PARENTS AT loggerheads with education authorities over their children's special needs should not be forced into peace talks as a delaying tactic.
But conciliation, used appropriately, could help prevent views on both sides becoming entrenched, and reduce the bitterness and vitriol sometimes associated with battles over special educational needs provision.
Ministers want to minimise the use of formal special needs procedures - including the issuing of statements and appeals to the special educational needs tribunal. However, in many cases, parents are only able to secure the provision they consider appropriate by taking their education authorities to the tribunal.
The Government wants all education authorities to have conciliation arrangements in place in 2000 - and has said it will legislate to make this a requirement, if necessary. The aim of conciliation is to encourage dialogue between parents, schools and education authorities, and to head off disputes about SEN arrangements quickly.
Draft guidance, currently out for consultation, says such conciliation should not be seen as yet another hurdle for exasperated parents to scale before they can make an appeal to the SEN tribunal for redress.
The guidance emphasises parental rights - in contrast to ministers' initial thoughts about conciliation disclosed in the 1997 Green Paper on special needs.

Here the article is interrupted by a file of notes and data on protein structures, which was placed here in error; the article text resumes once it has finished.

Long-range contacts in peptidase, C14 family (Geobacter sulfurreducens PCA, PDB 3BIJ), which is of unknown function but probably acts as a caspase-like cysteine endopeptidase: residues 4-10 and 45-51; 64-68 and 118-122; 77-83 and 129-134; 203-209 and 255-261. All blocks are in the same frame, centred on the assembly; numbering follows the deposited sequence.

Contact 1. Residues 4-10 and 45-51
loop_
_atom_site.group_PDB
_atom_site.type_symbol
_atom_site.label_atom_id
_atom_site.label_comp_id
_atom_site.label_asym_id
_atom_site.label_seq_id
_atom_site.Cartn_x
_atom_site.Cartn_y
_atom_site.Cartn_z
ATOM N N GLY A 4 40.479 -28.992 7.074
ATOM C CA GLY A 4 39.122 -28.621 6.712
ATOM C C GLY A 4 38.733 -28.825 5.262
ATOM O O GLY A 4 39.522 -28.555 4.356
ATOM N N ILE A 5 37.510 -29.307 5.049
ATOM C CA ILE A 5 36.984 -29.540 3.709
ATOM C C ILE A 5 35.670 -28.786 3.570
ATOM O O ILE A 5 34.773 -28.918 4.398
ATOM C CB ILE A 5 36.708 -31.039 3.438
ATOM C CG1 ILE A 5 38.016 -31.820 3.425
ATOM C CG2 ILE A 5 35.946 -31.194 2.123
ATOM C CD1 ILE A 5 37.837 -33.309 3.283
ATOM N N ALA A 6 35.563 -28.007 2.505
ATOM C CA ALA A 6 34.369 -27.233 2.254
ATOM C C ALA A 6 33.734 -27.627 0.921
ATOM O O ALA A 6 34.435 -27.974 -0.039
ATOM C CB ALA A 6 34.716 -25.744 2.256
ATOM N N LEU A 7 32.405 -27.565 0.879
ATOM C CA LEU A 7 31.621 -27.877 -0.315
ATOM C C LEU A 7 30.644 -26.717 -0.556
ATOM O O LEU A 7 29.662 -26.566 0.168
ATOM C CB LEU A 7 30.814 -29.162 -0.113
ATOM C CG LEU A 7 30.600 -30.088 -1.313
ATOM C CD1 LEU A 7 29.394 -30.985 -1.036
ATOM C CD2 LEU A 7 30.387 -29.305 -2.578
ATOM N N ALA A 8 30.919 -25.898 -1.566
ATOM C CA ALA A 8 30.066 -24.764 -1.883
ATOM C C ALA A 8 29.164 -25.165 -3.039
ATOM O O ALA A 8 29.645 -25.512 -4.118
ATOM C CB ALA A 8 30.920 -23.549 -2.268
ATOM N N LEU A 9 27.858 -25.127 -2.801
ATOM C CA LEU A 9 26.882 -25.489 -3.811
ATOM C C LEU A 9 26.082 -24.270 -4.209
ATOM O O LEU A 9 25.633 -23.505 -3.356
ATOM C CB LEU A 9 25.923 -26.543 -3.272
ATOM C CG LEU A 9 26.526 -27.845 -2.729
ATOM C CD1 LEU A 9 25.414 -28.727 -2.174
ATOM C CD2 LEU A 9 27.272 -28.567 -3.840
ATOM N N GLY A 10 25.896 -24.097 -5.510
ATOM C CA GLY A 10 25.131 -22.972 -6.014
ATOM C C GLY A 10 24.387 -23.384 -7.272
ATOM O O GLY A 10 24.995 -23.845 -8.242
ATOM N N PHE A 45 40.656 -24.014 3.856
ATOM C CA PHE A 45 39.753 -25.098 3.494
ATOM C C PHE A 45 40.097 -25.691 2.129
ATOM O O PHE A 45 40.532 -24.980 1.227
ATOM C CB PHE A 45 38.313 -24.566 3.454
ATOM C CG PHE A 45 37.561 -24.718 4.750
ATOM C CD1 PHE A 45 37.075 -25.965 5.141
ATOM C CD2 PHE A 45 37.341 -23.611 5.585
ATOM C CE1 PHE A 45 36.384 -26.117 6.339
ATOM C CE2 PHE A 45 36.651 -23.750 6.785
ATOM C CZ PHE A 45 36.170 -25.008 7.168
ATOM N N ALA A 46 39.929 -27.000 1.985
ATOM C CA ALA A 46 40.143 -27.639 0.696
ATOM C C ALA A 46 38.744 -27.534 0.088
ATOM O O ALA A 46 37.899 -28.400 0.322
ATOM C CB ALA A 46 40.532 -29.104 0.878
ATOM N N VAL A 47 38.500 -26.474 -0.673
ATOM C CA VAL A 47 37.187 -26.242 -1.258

Excellence for All Children suggested parents might not be able to proceed with an appeal to the independent SEN tribunal if they unreasonably refused to agree to a conciliation meeting.
Instead, the draft guidance says that while one aim of conciliation is to resolve disputes without recourse to the tribunal, "it is essential that conciliation is not put forward as an alternative to the parents registering an appeal ...
"Parents have a right in law to lodge an appeal and conciliation should not be presented as an additional bureaucratic hoop through which parents need to jump before registering an appeal with the tribunal," it states, in bold type for added emphasis.
"That is likely to be seen by many as a delaying tactic and will do nothing to facilitate discussion during conciliation meetings."
Parental participation in conciliation should be voluntary, and all meetings should be considered confidential - meaning that anything said at them should not be used in evidence at tribunals.
Parents can feel daunted by official meetings, so education authorities should consider allowing them to bring along a friend for support, and choosing more neutral settings than those provided by council and school offices.
Publicity about conciliation arrangements should be available in community languages, and schools should also help to promote such services. Schools also have an important role to play in getting everyone talking as soon as problems emerge.
Parents may be put off from approaching conciliation services if they believe they are staffed or run by education authorities, so an independent third party should be involved.
Conciliators will need to be good listeners - able to empathise with others - negotiators and counsellors, and may need specialist training in SEN issues.
They might be drawn from parent partnership officers, educational psychologists, voluntary organisations or regional pools of trained conciliators.
Comments on the draft regulations, timescales and conciliation guidance should be sent to Anne Robertson, SEN Division, Department for Education and Employment, Sanctuary Buildings (area 2T19), Great Smith Street, London SW1P 3BT, tel 0171 925 5089, fax 0171 925 6648.